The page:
"Just how many people in the UK are being affected by a drug is the key question that the system is just not able to answer at all well at the moment," Dhruv Kazi, an expert in medical statistics at the London School of Economics, tells The Daily Mail. "We badly need the kind of changes being proposed for the FDA. Drug agencies are largely funded by drug companies, so their main focus is getting drugs licensed as fast as possible. Checking up on what happens comes a very poor second."
And Paul Flynn, a member of Parliament, carps that public protection is inadequate. "For too long the British authorities have just followed the US lead in issuing warnings about drug safety," he tells the paper. "The system the MHRA uses to pick up the number of side-effects a drug is causing gave absolutely no indication of the scale of the problem. American safety experts reckoned that up to 100,000 people had been harmed by the drug over there.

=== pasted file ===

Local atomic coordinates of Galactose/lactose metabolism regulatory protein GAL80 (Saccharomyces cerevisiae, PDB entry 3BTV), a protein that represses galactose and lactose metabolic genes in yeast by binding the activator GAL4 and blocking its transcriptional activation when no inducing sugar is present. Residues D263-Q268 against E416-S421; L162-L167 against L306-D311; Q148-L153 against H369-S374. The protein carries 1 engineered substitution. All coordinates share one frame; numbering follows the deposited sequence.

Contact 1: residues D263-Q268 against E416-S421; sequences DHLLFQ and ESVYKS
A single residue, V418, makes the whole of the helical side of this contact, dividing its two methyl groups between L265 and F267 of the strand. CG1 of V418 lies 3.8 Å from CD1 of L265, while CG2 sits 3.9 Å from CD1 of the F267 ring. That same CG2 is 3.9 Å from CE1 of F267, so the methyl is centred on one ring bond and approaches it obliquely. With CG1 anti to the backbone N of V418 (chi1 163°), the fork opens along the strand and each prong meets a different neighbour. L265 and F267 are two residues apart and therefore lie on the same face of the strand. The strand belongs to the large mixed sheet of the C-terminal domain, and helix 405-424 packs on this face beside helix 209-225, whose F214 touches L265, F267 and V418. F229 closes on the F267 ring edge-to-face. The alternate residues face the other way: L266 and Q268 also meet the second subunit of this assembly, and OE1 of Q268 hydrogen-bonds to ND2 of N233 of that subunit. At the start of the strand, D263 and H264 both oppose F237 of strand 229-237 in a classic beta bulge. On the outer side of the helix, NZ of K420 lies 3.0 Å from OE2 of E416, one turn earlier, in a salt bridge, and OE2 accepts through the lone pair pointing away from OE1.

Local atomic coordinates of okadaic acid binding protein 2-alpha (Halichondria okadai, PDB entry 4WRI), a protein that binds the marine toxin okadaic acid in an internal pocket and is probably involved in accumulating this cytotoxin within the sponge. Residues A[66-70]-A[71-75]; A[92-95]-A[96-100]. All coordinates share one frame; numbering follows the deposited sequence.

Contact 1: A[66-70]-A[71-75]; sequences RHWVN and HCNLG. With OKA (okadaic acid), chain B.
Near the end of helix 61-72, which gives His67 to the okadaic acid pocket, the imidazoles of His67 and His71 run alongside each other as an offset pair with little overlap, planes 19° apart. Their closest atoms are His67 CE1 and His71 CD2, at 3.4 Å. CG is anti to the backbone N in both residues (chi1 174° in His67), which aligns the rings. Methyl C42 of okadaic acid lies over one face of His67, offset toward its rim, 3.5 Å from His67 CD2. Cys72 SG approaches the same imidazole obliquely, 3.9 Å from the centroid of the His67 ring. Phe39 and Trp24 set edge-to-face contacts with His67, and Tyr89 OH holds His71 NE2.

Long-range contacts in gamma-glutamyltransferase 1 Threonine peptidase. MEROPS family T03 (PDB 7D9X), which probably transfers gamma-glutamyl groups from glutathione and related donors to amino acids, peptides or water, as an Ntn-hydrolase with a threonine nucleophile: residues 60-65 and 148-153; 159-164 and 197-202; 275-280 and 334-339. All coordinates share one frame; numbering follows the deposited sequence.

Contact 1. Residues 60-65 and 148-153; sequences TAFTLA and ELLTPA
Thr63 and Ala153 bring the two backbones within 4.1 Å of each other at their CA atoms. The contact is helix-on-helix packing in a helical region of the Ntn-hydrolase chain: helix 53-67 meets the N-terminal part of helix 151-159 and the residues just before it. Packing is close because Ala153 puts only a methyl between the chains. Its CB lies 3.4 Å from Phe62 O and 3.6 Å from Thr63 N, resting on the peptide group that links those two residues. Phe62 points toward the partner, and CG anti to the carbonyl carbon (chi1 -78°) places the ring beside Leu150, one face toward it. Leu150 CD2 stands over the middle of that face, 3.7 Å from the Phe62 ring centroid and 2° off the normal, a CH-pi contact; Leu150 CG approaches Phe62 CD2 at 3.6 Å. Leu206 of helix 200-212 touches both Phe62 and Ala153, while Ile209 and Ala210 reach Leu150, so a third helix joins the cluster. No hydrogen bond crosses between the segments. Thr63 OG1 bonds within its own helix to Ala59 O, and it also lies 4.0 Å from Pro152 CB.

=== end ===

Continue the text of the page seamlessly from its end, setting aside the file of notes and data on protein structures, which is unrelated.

"Do you know how many reports of problems with Vioxx the MHRA received on average every year? Six. If it hadn't been for the American action, we would still be taking that drug and suffering all the damage that went with it. As it is, we still have no idea of how many people were affected in the UK because there has never been any investigation."
Of course, the MHRA blames docs for not reporting more adverse events, and the ABPI industry trade group maintains the system is working just fine. But Roger Odd, a pharmacist and trustee of the Patients Association, isn't fooled. "For the sake of patient safety," he says, "there should be a review of how the reporting system can be improved."